Administration Moves to Ease Drive-time Rules for Truckers By Foley Law Firm on August 07, 2019

Large truck on the highwayThe Scranton, PA injury collision attorneys at the Foley Law Firm know just how dangerous large truck accidents can be. That’s why we’re here to help crash victims and their loved ones, and why we keep tabs on relevant happenings in the trucking industry that could impact road safety.

According to a July story in the trade publication Claims Journal, hours of service laws could be changing given the influence that the trucking industry has on President Donald Trump. We’d like to take a balanced, apolitical look at this issue, particularly how changes in these federal regulations could affect commuters and other motorists.

Current Hours of Service Laws

The current hours of service laws established by the Federal Motor Carrier Safety Administration (FMCSA) provide these two guidelines regarding drive-time that are under contention from lobbying groups:

  • 14-Hour Driving Window - Truck drivers can only be on-duty for 14 hours a day. They must rest for 10 straight hours before resuming duty.
  • 11-Hour Driving Limit - During the 14-hour driving window, truck drivers can only operate their vehicle for 11 total hours. A mandatory 30-minute break is required after 8 hours of driving.

How These Drive-Time Laws May Change

The trucking lobby and advocates for independent truckers want to give truck drivers more leeway to determine when they should take breaks as well as when they should get off the road to take extended rests.

The Owner-Operator Independent Drivers Association is calling for an elimination of the mandatory 30-minute break, and also proposed the ability to stop the electronic monitoring clock in a commercial truck for up to three hours per day. While this additional three hours would potentially allow truckers to rest or wait out heavy traffic, there is the risk of effectively creating a de facto 17-hour daily work window.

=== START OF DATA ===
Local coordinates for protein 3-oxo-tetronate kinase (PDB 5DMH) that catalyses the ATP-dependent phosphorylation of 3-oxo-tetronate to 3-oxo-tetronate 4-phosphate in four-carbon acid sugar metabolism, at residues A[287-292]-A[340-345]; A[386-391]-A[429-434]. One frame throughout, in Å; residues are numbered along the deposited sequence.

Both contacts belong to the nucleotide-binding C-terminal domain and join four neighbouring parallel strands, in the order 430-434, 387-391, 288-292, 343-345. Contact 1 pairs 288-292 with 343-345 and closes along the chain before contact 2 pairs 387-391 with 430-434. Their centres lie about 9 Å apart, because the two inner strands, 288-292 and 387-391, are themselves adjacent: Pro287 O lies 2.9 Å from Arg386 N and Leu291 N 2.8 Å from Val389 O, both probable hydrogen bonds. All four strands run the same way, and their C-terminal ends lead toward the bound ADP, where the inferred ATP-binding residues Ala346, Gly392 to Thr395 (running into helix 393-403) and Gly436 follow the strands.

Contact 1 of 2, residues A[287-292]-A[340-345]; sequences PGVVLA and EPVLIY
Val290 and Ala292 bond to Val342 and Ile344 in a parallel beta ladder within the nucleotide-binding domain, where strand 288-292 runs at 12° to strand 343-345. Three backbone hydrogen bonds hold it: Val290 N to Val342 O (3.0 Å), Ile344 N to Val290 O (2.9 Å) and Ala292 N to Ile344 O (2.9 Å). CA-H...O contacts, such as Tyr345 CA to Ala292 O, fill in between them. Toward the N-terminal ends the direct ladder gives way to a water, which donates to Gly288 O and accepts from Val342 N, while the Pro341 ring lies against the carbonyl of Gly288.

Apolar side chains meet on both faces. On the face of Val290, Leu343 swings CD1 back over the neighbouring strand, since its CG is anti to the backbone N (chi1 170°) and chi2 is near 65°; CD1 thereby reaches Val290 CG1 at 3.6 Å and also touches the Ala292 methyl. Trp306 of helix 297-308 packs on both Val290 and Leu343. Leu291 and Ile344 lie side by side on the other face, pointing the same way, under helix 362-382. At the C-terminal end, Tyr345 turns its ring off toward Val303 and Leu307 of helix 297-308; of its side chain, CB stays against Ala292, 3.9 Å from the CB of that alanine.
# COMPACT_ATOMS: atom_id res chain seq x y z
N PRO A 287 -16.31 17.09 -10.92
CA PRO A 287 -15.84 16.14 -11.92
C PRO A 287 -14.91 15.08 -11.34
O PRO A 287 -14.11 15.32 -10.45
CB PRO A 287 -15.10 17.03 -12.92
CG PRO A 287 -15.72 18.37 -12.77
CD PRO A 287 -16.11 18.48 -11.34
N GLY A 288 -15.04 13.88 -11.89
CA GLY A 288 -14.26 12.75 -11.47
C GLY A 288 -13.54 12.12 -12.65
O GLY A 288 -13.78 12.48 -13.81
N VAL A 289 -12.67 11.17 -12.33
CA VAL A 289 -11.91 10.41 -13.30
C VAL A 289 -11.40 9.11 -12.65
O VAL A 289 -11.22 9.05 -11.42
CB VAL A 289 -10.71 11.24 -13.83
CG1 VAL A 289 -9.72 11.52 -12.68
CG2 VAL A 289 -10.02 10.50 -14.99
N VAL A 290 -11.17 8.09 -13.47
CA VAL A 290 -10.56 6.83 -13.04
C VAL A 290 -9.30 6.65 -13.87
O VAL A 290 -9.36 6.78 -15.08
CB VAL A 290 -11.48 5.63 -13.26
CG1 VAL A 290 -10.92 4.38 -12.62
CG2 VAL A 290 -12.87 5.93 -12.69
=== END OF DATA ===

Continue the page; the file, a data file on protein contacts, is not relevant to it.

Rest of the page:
Statistics on Large Truck Crashes

Our Scranton lawyers are particularly concerned about relaxed trucking regulations simply given the realities of large truck crashes.

According to recent numbers from the FMCSA, there were 4,657 large trucks involved in fatal collisions in 2017, a 10 percent increase from 2016. Of those thousands of fatal crashes, 60 truck drivers were reported to be “asleep or fatigued.” The Claims Journal report notes that the number of truck crashes linked to fatigue may be underreported in police reports and crash forms.

Legitimate Safety Questions About Relaxed Regulations

Driver fatigue is a major cause for concern on the roads, especially when it comes to people in commercial trucking. The hours of service laws currently on the books are intended to prevent driver-fatigue-related collisions from happening. If truck drivers are given more leeway to avoid breaks and drive despite fatigue, the chances of fatigue behind the wheel, injury crashes, and fatal collisions will likely increase.

We will continue to monitor this debate about hours of service regulations in the trucking industry. If any changes are signed into law or other major happenings arise, we’ll be here to break down the issue and consider matters from different angles.

Learn More About Truck Accident Cases

If you would like more information about your legal options in the event of a collision with a large truck, be sure to contact our team of truck accident attorneys. The team at the Foley Law Firm can be reached by phone in Scranton at (570) 342-8194.

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